Sanofi CEO Paul Hudson sketches a $1B-plus investment on its new mRNA center
Over the years, Paris-based Sanofi has had a complex relationship with its home country of France. One former CEO (Chris Viehbacher) seemed to enjoy prodding the country’s R&D workforce for a lack of productivity — until the board chose a Frenchman (Olivier Brandicourt) to replace him. If only temporarily.
But CEO Paul Hudson, an urbane British executive with a global résumé, is making himself quite at home in the European country.
On Monday, Hudson met up with the prime minister of France to tout a major investment of more than $1 billion in France, roughly half of the €2 billion ($2.2 billion) global plan he unveiled last summer as Sanofi invested in a big future involving mRNA, the tech platform that gave birth to 2 megablockbuster vaccines in record time.
Sanofi is spending €490 million ($536 million) over 5 years to build a “fully digitized bioproduction facility designed to enable more agile and flexible manufacturing across multiple vaccine and biological platforms, including mRNA,” the company said in a statement sent to Endpoints News.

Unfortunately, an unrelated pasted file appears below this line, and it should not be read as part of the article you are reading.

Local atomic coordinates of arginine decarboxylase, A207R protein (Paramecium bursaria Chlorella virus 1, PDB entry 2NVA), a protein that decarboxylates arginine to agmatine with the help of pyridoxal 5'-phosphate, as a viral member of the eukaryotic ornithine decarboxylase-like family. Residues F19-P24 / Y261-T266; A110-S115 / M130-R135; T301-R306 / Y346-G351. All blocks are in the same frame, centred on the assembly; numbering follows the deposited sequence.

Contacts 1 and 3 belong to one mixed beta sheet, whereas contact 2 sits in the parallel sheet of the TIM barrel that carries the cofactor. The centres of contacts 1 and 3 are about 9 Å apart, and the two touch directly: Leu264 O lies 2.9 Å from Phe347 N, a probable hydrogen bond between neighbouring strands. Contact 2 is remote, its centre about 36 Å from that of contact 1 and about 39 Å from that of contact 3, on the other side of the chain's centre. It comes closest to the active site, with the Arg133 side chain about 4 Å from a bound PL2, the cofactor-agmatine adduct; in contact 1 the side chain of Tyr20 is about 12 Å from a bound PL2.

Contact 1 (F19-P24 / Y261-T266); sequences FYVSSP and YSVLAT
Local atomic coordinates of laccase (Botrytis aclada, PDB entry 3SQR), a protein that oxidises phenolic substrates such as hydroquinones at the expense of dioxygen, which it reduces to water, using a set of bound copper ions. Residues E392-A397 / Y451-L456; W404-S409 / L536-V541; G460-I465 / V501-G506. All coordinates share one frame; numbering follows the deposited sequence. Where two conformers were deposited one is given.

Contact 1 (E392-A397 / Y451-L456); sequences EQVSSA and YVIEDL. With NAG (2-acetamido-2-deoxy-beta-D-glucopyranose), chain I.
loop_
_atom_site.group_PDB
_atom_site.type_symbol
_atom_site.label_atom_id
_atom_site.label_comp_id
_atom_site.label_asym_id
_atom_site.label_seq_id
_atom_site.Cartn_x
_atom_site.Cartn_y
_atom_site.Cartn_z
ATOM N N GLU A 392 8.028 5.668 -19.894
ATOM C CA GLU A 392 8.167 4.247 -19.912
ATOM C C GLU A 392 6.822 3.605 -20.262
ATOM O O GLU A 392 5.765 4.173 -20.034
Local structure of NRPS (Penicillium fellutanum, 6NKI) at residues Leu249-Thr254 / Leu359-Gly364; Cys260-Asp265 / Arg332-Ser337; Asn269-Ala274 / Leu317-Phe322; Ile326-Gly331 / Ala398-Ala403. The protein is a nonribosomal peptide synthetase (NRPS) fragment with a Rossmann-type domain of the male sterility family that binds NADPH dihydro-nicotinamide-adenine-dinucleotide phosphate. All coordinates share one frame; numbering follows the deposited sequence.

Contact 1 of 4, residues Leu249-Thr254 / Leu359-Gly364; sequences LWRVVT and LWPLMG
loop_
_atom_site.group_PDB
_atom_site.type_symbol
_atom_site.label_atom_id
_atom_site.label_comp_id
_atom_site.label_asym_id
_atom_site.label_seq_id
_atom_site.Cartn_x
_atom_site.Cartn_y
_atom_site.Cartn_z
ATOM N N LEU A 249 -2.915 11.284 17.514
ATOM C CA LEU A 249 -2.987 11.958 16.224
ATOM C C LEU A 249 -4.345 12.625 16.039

“I am proud to announce that France is at the heart of Sanofi’s mRNA strategy,” Hudson told the gathering for the formal founding of its future Evolutive Vaccines Facility (EVF) production unit in Neuville-sur-Saône.
Sanofi intends to leverage its $3.2 billion buyout of Translate Bio into 6 mRNA vaccines in 3 years. It also plans to be front and center for the next pandemic, whenever that might occur, after being left at the starting gate when its first stab at a more traditional job for Covid-19 flopped badly.
Sanofi has been fleshing out plans outlined last summer to spend €400 million ($437 million) a year on its mRNA effort, integrating the work of 400 staffers in Cambridge, UK and Marcy l’Étoile, Lyon in France around the project. They’re competing against 2 upstart rivals that have seen their stock prices soar — and swoon — over the last 24 months. As the pandemic has waned, so have their market caps. But each is still significantly larger in terms of financial firepower than they were in their pre-revenue days. And both have their own plans for staying out front.